Reviewers of the Unreleased Recordings have often found the Son’s of the Pioneers Bob Nolan song ‘Cool Water’ to be Hank Williams greatest performance on the 3 CD Box Set.
I should say that ‘On Top Of Old Smokey’ runs a strong second with many reviewers as Hank’s greatest vocal performance on the Box Set, if not ever.
As noted by Ellis Widner in the Arkansas Gazette, Hank’s version of ‘Cool Water’ takes the song to new levels:
But the best track? It just may be his cover of the Sons of the Pioneers’ hit “Cool Water,” a Bob Nolan song that has been sung around many a campfire, but rarely with the depth Williams brings to it. His desolate voice embodies the song’s loneliness and amplifies its spiritual/ psychological metaphors.
Every Hank Williams fan has had to deal with this issue. What is it about Hank’s vocals that is so special, and that some listeners seem to miss?
Both Widner in the Arkansas paper and Citizen K ,a blogger I sited earlier, tried to deal with this issue. Citizen K had this to say about ‘Cool Water’:
He turns the campfire song “Cool Water” into a Conradian , a tale of a parched soul pleading for deliverance only to find that redemption is a mirage. Through this performance, Williams reveals his ultimate fear: That the journey is not the reward, but just another part of the horror. Even so, moving on beats standing still, which leads to madness. Accompanied only by an acoustic guitar, a fiddle, and the occasional whisper of a pedal steel guitar, Hank’s deliberate phrasing summons a paradoxical sense of inevitability. It’s a bravura performance, arguably Williams’ finest vocal, and by itself worth the price of admission.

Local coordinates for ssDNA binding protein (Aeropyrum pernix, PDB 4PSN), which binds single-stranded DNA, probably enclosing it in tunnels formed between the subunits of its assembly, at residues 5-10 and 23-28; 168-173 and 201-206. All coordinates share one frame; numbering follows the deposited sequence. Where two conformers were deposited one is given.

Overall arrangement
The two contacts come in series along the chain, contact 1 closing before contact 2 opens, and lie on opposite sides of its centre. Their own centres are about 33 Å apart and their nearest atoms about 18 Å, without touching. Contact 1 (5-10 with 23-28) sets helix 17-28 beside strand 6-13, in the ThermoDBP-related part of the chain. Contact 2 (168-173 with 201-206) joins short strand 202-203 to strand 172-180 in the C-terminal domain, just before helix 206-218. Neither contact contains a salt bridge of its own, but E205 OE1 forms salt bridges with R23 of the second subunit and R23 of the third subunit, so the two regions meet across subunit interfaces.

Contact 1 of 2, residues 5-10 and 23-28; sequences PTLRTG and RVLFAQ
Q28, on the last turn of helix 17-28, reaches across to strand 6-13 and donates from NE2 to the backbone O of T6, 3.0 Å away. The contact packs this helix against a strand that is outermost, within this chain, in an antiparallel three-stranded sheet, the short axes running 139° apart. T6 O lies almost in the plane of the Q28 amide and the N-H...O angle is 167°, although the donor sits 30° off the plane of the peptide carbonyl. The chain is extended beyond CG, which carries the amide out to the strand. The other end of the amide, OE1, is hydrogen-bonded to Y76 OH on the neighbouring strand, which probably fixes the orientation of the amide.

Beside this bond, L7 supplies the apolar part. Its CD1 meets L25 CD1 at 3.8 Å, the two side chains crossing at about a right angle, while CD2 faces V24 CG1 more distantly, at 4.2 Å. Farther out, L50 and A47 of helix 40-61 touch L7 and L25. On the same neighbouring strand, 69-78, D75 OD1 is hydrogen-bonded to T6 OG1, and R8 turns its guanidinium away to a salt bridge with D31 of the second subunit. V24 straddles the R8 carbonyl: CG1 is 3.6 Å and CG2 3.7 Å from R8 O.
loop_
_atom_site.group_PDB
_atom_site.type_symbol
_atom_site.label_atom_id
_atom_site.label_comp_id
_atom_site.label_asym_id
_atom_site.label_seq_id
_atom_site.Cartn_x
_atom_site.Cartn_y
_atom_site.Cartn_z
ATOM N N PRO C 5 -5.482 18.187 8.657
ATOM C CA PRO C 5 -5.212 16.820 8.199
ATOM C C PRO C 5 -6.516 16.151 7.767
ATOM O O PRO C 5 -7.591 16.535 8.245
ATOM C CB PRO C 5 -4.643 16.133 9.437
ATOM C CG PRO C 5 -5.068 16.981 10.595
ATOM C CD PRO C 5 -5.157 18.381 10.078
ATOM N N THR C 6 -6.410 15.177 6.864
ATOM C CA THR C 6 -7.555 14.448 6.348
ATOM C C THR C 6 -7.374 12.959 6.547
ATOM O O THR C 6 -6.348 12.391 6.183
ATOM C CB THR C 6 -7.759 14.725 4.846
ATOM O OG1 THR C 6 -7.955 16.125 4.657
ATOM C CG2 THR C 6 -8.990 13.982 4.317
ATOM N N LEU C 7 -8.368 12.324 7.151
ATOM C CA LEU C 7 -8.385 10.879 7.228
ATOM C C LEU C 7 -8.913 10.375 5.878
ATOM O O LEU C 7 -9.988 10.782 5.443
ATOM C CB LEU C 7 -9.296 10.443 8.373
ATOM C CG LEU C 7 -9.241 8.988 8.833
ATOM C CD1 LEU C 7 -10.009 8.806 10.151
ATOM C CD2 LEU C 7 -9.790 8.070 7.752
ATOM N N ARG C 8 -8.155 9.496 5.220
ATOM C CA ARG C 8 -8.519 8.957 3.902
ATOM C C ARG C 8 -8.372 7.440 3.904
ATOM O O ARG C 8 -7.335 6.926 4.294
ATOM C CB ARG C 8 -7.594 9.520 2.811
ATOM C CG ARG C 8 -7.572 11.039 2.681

I’m a late comer to this analysis, but would like to take a run at summing it up this way:
Did Hank Williams have an ability, perhaps unconscious, to reach in to the meaning of words in popular, religious, and folk songs, and see whole new levels of meaning that other performers, listeners, and even the songwriters themselves did not comprehend, and through an intensity of performance and reach of the imagination, bring to this music a whole new level of meaning?
This what we are dealing with in ‘Cool Water’.
Despite his cowboy persona with the suits and hats and the ‘Drifting Cowboys’ band name, Hank did not specialize in cowboy or even westerrn songs. Although, as some reviewer has mentioned, the big exception was ‘Happy Rovin Cowboy’ used as the Introduction to the ‘Health and Happiness’ Shows.
‘Cool Water’ perhaps reveals a mature vocal style which, had he lived, would have dominated his work in the future. ‘Rambling Man’ and ‘Kawliga’ come to mind as later examples of his growing skill. Here we hear such a variety of tones from the raw emotional power he’s noted for in the first part of the chorus, but in then a soft, gently tone as he sings the title. All of his immense skills, except for the pure rock of ‘Honky Tonk Blues’, is revealed as seldom ever before or again in this performance.
From the quiet foreboding of the “each star’s a pool of water” ” to the brilliant clear high notes of “souls that cry for water”, and “waiting there for you and me”, Hank explores depths of meaning described by the writers quoted above. He certainly feels elements in this song that go so much deeper than a story of a man and his mule crossing the western desert. What is the longing he feels in the line, “cool, clear water”?
I have never been a great follower of western songs or this particular ‘Sons of the Pioneers’ classic. When it comes to Hank’s greatest vocal performance, I’ve always been partial to the chorus of ‘Beyond the Sunset’.
But Hank certainly felt something in this song that inspired him to explore levels of meaning far beyond what previous performers had understood. It stands out as one of the true highlights of ‘The Unreleased Recordings’.